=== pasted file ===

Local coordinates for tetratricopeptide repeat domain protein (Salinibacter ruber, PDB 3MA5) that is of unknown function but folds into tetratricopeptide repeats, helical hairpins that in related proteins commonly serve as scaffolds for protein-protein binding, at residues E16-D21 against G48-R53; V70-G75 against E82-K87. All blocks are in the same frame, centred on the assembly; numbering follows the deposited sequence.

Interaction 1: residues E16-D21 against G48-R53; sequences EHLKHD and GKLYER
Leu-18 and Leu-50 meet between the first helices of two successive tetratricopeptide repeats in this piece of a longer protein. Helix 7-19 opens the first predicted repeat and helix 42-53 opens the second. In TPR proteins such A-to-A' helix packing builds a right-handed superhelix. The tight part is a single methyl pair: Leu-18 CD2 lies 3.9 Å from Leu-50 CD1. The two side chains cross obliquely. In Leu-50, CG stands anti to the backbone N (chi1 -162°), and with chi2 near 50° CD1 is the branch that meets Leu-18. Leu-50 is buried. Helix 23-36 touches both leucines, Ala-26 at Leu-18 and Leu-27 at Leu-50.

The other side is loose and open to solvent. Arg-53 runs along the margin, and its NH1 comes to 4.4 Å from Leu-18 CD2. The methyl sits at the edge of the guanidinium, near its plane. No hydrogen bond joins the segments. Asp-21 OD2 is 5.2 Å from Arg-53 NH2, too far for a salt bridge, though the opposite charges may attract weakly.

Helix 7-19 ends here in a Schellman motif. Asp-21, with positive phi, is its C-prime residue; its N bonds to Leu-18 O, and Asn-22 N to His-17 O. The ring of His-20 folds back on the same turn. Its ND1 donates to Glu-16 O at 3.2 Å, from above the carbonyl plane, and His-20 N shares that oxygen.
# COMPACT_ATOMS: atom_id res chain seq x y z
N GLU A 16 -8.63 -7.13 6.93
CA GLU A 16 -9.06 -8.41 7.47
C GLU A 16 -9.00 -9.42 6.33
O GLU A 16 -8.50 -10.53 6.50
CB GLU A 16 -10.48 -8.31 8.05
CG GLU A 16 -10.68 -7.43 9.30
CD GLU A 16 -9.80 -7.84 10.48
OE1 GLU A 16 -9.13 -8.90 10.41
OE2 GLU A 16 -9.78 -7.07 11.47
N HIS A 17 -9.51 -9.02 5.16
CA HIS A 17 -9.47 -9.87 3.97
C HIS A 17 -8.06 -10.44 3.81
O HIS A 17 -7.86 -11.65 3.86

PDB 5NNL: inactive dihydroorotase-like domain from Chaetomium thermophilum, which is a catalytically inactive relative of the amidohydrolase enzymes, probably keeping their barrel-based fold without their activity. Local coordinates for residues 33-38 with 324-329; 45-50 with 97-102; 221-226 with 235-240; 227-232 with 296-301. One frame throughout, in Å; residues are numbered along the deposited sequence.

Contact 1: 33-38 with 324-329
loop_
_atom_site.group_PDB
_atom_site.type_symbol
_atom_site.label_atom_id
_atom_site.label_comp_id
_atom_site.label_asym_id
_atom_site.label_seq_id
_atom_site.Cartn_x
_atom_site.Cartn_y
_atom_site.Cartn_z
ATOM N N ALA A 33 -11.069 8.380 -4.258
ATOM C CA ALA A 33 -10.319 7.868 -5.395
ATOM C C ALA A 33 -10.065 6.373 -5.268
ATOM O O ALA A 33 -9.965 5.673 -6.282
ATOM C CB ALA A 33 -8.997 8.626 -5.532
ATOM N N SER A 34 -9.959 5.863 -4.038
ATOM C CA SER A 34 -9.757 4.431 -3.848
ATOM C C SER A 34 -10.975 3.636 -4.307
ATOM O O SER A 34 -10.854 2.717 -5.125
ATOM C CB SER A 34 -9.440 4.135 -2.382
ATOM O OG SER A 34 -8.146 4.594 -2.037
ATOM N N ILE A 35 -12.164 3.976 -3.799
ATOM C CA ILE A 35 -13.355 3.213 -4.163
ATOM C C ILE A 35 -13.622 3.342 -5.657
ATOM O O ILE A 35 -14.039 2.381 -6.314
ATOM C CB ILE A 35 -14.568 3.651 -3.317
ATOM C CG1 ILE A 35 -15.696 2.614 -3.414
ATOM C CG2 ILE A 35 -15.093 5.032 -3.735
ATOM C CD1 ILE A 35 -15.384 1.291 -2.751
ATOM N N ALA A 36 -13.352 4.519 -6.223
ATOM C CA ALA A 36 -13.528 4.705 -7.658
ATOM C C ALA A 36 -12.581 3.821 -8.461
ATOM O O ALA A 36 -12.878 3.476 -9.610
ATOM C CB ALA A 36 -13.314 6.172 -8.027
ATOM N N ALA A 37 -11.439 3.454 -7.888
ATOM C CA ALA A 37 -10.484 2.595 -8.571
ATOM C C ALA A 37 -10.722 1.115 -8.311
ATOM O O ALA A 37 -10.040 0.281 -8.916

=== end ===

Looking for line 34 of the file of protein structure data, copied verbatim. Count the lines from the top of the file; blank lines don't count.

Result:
ATOM C C ALA A 33 -10.065 6.373 -5.268